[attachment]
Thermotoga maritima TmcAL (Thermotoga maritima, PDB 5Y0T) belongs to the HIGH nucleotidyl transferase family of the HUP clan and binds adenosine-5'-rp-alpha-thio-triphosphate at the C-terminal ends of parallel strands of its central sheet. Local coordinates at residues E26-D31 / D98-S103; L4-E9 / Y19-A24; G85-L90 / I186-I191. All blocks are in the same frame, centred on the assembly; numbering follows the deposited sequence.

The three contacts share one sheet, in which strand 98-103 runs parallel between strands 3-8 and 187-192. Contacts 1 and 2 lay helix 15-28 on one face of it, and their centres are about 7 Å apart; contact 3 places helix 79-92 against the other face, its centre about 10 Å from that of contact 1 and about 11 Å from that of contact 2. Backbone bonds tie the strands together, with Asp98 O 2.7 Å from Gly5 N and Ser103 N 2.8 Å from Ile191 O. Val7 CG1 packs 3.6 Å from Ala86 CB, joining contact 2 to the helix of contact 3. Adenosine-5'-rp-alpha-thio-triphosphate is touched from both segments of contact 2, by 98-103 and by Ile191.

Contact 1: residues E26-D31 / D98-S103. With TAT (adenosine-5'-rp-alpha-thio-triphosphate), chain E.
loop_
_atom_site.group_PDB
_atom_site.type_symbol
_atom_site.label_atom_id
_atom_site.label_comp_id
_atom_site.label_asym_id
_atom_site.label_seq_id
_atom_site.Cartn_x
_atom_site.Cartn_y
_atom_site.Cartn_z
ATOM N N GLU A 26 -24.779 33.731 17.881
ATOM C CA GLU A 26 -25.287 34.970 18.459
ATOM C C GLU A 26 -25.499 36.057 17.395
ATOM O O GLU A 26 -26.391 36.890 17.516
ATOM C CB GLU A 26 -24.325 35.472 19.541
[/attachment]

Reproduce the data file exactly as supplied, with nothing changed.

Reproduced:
Thermotoga maritima TmcAL (Thermotoga maritima, PDB 5Y0T) belongs to the HIGH nucleotidyl transferase family of the HUP clan and binds adenosine-5'-rp-alpha-thio-triphosphate at the C-terminal ends of parallel strands of its central sheet. Local coordinates at residues E26-D31 / D98-S103; L4-E9 / Y19-A24; G85-L90 / I186-I191. All blocks are in the same frame, centred on the assembly; numbering follows the deposited sequence.

The three contacts share one sheet, in which strand 98-103 runs parallel between strands 3-8 and 187-192. Contacts 1 and 2 lay helix 15-28 on one face of it, and their centres are about 7 Å apart; contact 3 places helix 79-92 against the other face, its centre about 10 Å from that of contact 1 and about 11 Å from that of contact 2. Backbone bonds tie the strands together, with Asp98 O 2.7 Å from Gly5 N and Ser103 N 2.8 Å from Ile191 O. Val7 CG1 packs 3.6 Å from Ala86 CB, joining contact 2 to the helix of contact 3. Adenosine-5'-rp-alpha-thio-triphosphate is touched from both segments of contact 2, by 98-103 and by Ile191.

Contact 1: residues E26-D31 / D98-S103. With TAT (adenosine-5'-rp-alpha-thio-triphosphate), chain E.
loop_
_atom_site.group_PDB
_atom_site.type_symbol
_atom_site.label_atom_id
_atom_site.label_comp_id
_atom_site.label_asym_id
_atom_site.label_seq_id
_atom_site.Cartn_x
_atom_site.Cartn_y
_atom_site.Cartn_z
ATOM N N GLU A 26 -24.779 33.731 17.881
ATOM C CA GLU A 26 -25.287 34.970 18.459
ATOM C C GLU A 26 -25.499 36.057 17.395
ATOM O O GLU A 26 -26.391 36.890 17.516
ATOM C CB GLU A 26 -24.325 35.472 19.541